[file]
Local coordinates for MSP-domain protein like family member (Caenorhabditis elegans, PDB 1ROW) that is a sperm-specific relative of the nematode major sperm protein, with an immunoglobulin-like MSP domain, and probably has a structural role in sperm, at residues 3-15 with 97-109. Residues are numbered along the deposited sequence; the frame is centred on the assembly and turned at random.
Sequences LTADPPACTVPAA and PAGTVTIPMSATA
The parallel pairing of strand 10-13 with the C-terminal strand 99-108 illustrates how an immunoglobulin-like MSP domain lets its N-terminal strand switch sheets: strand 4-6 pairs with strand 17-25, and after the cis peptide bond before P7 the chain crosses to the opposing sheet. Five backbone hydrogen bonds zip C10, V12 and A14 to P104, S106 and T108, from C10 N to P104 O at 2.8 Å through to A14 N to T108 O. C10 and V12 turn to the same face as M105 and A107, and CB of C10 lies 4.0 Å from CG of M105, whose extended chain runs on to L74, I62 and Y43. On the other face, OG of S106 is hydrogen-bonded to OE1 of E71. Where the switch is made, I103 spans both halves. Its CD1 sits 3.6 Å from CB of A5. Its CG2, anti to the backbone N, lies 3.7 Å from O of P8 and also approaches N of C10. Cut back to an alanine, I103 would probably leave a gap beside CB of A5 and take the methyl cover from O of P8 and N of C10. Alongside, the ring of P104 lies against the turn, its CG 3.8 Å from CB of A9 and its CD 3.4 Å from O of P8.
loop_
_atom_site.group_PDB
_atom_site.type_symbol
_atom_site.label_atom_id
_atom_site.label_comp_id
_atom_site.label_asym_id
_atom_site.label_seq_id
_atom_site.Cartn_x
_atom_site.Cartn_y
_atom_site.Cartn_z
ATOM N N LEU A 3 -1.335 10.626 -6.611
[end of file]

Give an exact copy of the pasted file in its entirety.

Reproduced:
Local coordinates for MSP-domain protein like family member (Caenorhabditis elegans, PDB 1ROW) that is a sperm-specific relative of the nematode major sperm protein, with an immunoglobulin-like MSP domain, and probably has a structural role in sperm, at residues 3-15 with 97-109. Residues are numbered along the deposited sequence; the frame is centred on the assembly and turned at random.
Sequences LTADPPACTVPAA and PAGTVTIPMSATA
The parallel pairing of strand 10-13 with the C-terminal strand 99-108 illustrates how an immunoglobulin-like MSP domain lets its N-terminal strand switch sheets: strand 4-6 pairs with strand 17-25, and after the cis peptide bond before P7 the chain crosses to the opposing sheet. Five backbone hydrogen bonds zip C10, V12 and A14 to P104, S106 and T108, from C10 N to P104 O at 2.8 Å through to A14 N to T108 O. C10 and V12 turn to the same face as M105 and A107, and CB of C10 lies 4.0 Å from CG of M105, whose extended chain runs on to L74, I62 and Y43. On the other face, OG of S106 is hydrogen-bonded to OE1 of E71. Where the switch is made, I103 spans both halves. Its CD1 sits 3.6 Å from CB of A5. Its CG2, anti to the backbone N, lies 3.7 Å from O of P8 and also approaches N of C10. Cut back to an alanine, I103 would probably leave a gap beside CB of A5 and take the methyl cover from O of P8 and N of C10. Alongside, the ring of P104 lies against the turn, its CG 3.8 Å from CB of A9 and its CD 3.4 Å from O of P8.
loop_
_atom_site.group_PDB
_atom_site.type_symbol
_atom_site.label_atom_id
_atom_site.label_comp_id
_atom_site.label_asym_id
_atom_site.label_seq_id
_atom_site.Cartn_x
_atom_site.Cartn_y
_atom_site.Cartn_z
ATOM N N LEU A 3 -1.335 10.626 -6.611